The Raspberry Pi doesn't have a real time clock(RTC) or the button battery to keep the time circuitry going when there's no power attached. The Pi's are designed to be connected to the Internet and that is how they set their time. My current project involves capturing images of sunrises with a Raspberry Pi Zero. I didn't want this device to be tethered to a power cable so that it could be deployed at the location of my choosing. Since it would be self powered I'd need a battery and circuitry to monitor the battery state. I found the awesome solution of the PiSugar2. The PiSugar2 is a 1200mAh Li-Ion battery coupled with a circuit board that interfaces with the Zero while providing it's own charging circuit as well as an RTC. The PiSugar team have written their own monitoring service that you can sue to query information and also set variables.
The run-time on the PiSugar2 on a Zero is somewhere north of eight hours so of course that will not work for catching sunrise shots. The goal is to use the power up function of the Sugar to boot the device at the appropriate time of day. Python code will then take a picture each minute for 15 minutes, calculate tomorrow's sunrise time, and then set tomorrow's boot time. By having a run time of less than 20 minutes per day, I'll greatly increase the number of days the battery will keep powering the Zero.
In testing the re-booting feature I noticed that every time my Zero booted the system time was way off. So my first challenge became writing a script to set the system time and then configuring systemd (the main service process for the OS) to run the script at boot.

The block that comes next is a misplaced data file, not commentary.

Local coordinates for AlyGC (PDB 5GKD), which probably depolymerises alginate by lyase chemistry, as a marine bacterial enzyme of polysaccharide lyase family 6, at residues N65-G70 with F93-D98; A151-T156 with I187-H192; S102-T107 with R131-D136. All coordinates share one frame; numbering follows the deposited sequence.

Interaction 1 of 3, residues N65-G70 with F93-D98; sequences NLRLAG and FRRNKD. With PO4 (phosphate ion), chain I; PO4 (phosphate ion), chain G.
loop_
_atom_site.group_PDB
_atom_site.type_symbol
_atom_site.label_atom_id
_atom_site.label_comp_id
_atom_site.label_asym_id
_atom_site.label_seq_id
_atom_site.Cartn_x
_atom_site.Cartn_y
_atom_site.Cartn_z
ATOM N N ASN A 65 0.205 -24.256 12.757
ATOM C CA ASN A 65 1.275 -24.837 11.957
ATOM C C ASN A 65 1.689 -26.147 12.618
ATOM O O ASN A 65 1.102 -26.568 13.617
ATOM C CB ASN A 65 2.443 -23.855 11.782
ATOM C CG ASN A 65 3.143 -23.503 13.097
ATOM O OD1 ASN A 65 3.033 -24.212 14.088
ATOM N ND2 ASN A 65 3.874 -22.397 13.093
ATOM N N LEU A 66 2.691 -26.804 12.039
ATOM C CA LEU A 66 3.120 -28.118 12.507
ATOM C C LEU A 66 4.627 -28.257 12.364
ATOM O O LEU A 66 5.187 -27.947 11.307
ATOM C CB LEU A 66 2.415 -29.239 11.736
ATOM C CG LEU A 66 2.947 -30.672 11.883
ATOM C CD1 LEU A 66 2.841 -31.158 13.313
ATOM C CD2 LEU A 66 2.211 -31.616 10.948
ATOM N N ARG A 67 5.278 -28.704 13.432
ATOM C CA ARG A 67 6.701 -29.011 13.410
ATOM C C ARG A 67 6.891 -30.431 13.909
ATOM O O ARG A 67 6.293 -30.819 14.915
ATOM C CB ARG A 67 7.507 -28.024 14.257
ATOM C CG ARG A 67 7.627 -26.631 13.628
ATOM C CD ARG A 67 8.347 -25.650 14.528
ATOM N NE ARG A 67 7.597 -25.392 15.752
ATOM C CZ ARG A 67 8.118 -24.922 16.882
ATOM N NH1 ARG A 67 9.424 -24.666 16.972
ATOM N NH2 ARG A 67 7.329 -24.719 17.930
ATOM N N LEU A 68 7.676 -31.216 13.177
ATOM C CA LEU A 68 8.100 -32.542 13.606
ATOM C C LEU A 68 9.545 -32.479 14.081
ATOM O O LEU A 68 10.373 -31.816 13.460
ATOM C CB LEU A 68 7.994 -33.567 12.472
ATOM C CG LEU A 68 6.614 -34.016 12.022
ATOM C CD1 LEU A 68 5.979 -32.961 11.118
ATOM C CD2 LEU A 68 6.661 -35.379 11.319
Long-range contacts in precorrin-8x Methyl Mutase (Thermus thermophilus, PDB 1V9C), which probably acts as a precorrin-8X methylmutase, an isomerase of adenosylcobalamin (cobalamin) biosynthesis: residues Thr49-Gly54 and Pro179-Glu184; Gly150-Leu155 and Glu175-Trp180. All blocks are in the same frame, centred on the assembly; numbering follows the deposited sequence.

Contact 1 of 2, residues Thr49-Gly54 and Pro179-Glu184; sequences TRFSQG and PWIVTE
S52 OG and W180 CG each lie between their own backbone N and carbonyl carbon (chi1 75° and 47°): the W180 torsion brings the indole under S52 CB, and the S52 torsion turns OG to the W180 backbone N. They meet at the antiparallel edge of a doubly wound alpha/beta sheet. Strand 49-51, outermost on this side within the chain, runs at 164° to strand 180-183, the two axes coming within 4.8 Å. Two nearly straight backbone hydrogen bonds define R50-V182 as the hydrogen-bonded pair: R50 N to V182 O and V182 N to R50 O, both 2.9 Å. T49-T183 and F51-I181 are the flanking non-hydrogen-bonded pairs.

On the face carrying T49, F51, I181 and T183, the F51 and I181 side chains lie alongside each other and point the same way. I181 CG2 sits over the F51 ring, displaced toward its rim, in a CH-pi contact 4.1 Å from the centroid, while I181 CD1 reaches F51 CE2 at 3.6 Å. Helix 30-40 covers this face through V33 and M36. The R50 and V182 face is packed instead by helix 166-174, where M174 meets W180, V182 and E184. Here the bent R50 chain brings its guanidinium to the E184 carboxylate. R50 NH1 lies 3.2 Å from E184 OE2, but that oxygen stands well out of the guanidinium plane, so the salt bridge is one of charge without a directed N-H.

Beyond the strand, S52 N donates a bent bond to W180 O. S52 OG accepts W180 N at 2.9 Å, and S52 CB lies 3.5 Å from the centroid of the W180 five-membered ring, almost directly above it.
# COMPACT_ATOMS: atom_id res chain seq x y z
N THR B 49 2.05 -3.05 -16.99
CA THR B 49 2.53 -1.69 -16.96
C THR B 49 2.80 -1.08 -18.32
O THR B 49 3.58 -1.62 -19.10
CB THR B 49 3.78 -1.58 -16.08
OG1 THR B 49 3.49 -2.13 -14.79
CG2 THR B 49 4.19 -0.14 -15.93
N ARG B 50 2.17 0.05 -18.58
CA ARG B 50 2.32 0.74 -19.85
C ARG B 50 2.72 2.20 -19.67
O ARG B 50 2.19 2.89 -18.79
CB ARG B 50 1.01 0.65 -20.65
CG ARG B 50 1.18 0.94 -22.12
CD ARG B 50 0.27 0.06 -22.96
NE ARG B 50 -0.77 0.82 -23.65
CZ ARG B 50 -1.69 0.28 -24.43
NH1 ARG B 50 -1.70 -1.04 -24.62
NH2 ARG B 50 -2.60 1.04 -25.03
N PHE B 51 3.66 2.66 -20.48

Interfacing with the PiSugar2
The PiSugar2 connects with the Zero with the I2C interface, so the first thing to do is install the power manager software and then test to make sure the interface to the Sugar is working.
The command that needs to be run to set the system time to the RTC time is "rtc_rtc2pi". Looking at the docs I found that I can use the python socket library to communicate with the Sugar. I wrote the following script to do that.
#!/usr/bin/python3 #This program will set the raspberry pi's time to the RTC on the piSugar board. import socket
HOST = '127.0.0.1' PORT = 8423 with socket.socket(socket.AF_INET, socket.SOCK_STREAM) as S: S.connect((HOST, PORT)) S.sendall(b'rtc_rtc2pi')
This code only sends the command to set the time. Now that the action code works, we need to set the system to run it at boot.
Up to this point I've not created any of my own systemd services so I searched the Internet for a how-to and found this one. It showed me how to write the simple service unit below, which I named set-clock.service and saved in /etc/systemd/system.
[Unit] Description=Syncing system and hardware clock
To test this out before rebooting, run:
sudo systemctl daemon-reload sudo systemctl start set-clock.service sudo systemctl status set-clock.service
You'll get output like below.
This certainly gets the job done. It should be expanded to log that entry in /var/log/messages so you don't just have a huge time gap in the log without an explanation.